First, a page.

Born on the Bayou
February 14, 2008
I was. I seriously was born on a bayou. Bayou Teche. My whole family is from three small towns in southern Louisiana. Lafayette, Broussard, and New Iberia. So when Hurricane Katrina and Hurricane Rita through our entire nation into a tailspin of heartbreak and anger, I was particularly emotional. Luck was with my family that August because neither storm did much damage to my family’s homes but instead nestled either side of my hometowns.
My little family, who has resided in Southern Florida, (a hurricane mecca in its own right) since 1987 and travel frequently to Acadiana (that’s what the Cajun’s call southern Louisiana). For Thanksgiving of 2006, we visited a cousin stationed in the National Guard in New Orleans. And I traveled the Ninth Ward with a dear of friend of many Greenpeace staff. Shylia Lewis. In 2004 we helped her build a Habitat for Humanity home for her family that was toxic free. You can read her Greenpeace story here. The Habitat houses on her block had the least amount of damage of all and Shylia said it was because those homes were built with love. I’m no sap even if it is Valentines Day, but I think she’s on to something.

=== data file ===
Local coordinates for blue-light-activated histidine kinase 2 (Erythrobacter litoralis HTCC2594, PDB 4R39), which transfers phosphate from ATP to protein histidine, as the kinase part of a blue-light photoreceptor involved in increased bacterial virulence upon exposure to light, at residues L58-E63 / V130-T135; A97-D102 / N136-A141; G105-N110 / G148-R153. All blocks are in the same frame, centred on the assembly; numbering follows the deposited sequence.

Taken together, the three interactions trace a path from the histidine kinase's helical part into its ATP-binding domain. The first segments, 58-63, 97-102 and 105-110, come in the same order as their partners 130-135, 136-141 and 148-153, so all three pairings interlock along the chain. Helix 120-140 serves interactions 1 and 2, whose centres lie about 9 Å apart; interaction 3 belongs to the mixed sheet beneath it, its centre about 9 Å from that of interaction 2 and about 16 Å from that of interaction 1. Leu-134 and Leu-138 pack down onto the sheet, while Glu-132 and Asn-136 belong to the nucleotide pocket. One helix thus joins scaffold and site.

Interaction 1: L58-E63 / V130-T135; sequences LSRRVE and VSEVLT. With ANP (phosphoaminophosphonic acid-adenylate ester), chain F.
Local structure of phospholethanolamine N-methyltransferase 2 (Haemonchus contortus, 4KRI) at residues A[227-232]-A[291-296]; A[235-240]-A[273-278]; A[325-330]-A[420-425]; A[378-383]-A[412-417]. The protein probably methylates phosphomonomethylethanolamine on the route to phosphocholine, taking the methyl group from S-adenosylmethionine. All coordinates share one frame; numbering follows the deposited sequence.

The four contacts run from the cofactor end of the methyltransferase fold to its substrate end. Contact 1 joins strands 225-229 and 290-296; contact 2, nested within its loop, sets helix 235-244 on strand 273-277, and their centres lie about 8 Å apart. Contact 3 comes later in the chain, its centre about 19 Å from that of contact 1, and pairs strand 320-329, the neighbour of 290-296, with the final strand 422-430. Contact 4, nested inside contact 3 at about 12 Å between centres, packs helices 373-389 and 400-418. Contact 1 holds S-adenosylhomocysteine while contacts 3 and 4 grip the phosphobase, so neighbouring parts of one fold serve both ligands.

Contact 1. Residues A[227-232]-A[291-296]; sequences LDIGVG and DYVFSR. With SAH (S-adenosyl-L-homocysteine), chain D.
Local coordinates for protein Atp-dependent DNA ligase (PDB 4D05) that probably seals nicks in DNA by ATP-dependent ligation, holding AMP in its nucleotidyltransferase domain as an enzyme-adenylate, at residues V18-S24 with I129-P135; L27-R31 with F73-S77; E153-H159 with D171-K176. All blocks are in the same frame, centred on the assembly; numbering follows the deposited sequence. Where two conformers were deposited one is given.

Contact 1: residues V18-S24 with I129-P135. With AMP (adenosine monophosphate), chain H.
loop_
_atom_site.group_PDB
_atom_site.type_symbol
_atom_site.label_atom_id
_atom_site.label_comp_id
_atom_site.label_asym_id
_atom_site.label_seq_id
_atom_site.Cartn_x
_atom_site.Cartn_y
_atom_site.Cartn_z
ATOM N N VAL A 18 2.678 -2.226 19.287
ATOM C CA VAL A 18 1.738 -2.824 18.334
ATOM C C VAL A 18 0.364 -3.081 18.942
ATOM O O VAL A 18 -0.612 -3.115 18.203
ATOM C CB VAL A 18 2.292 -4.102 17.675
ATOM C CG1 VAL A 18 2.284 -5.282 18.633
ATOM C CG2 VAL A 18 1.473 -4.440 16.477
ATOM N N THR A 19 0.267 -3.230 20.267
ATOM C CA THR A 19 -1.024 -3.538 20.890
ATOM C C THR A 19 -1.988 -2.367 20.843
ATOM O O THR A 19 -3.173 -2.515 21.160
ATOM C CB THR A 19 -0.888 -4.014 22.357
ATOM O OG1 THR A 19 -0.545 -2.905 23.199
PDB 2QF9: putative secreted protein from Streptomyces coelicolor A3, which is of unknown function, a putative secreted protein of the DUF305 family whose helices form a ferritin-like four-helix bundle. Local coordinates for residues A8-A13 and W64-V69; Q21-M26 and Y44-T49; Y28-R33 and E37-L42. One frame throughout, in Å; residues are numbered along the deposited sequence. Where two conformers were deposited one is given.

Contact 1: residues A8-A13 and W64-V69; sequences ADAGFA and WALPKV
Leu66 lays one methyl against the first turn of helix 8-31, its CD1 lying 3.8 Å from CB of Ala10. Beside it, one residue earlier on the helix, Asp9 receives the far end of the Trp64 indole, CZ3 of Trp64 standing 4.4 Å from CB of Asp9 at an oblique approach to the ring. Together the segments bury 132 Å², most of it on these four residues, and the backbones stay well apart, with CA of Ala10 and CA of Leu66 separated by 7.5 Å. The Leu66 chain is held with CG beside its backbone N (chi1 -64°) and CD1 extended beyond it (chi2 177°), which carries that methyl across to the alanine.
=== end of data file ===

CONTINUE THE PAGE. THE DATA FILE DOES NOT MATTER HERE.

The reason I want to talk about the Gulf Coast today is because (1) communities and families are still recovering and they need our help and (2) the toxic contamination from these horrific storms has been outrageous and not widely covered, in fact covered up.
An article came out today from the CDC in Atlanta that discusses the toxic fumes Hurricane Katrina and Rita victims have been living in since 2005. There has been high levels (five times as much as in modern homes) of formaldehyde found in the trailors that FEMA gave to a large amount of Gulf Coast families. CDC announced that FEMA (you know the kids who refused to take any responsibility for the lack of humanity shown from governmental agencies after the hurricane) should move people out of those trailors immediately for fear of respiratory problems.
After complaining of headaches and nosebleeds and asking repeatedly to be moved out of the trailors, families finally talked to some lawyers and demanded that the trailors be checked out to see what could be causing their health concerns. CDC found it. Extremely high levels of toxic fumes.
The International Agency for Research on Cancer has listed formaldehyde as a carcinogen and the EPA has listed it as a probable carcinogen.
Read the CNN story.
Greenpeace isn’t the only group that has worked on building toxic free homes on the Gulf Coast.
Unity Homes is still helping people live toxic free.
Habitat for Humanity is in dire need of volunteers.
And don’t forget Jazz Festival is approaching!!
Happy late Mardi Gras!